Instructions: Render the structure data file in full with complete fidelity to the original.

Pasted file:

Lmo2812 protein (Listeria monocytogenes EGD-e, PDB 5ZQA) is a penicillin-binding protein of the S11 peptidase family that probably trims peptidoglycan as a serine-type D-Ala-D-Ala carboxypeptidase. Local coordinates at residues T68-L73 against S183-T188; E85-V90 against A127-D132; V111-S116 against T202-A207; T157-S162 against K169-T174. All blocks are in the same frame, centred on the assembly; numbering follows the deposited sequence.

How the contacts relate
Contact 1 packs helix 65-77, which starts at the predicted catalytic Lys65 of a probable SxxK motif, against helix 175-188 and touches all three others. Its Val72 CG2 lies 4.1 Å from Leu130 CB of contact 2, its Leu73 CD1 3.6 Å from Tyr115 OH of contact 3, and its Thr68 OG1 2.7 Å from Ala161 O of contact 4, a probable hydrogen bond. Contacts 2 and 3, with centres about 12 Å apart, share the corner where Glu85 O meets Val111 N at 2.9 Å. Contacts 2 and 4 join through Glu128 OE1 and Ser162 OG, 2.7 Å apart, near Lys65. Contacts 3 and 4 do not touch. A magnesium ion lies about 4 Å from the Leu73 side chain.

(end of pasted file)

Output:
Lmo2812 protein (Listeria monocytogenes EGD-e, PDB 5ZQA) is a penicillin-binding protein of the S11 peptidase family that probably trims peptidoglycan as a serine-type D-Ala-D-Ala carboxypeptidase. Local coordinates at residues T68-L73 against S183-T188; E85-V90 against A127-D132; V111-S116 against T202-A207; T157-S162 against K169-T174. All blocks are in the same frame, centred on the assembly; numbering follows the deposited sequence.

How the contacts relate
Contact 1 packs helix 65-77, which starts at the predicted catalytic Lys65 of a probable SxxK motif, against helix 175-188 and touches all three others. Its Val72 CG2 lies 4.1 Å from Leu130 CB of contact 2, its Leu73 CD1 3.6 Å from Tyr115 OH of contact 3, and its Thr68 OG1 2.7 Å from Ala161 O of contact 4, a probable hydrogen bond. Contacts 2 and 3, with centres about 12 Å apart, share the corner where Glu85 O meets Val111 N at 2.9 Å. Contacts 2 and 4 join through Glu128 OE1 and Ser162 OG, 2.7 Å apart, near Lys65. Contacts 3 and 4 do not touch. A magnesium ion lies about 4 Å from the Leu73 side chain.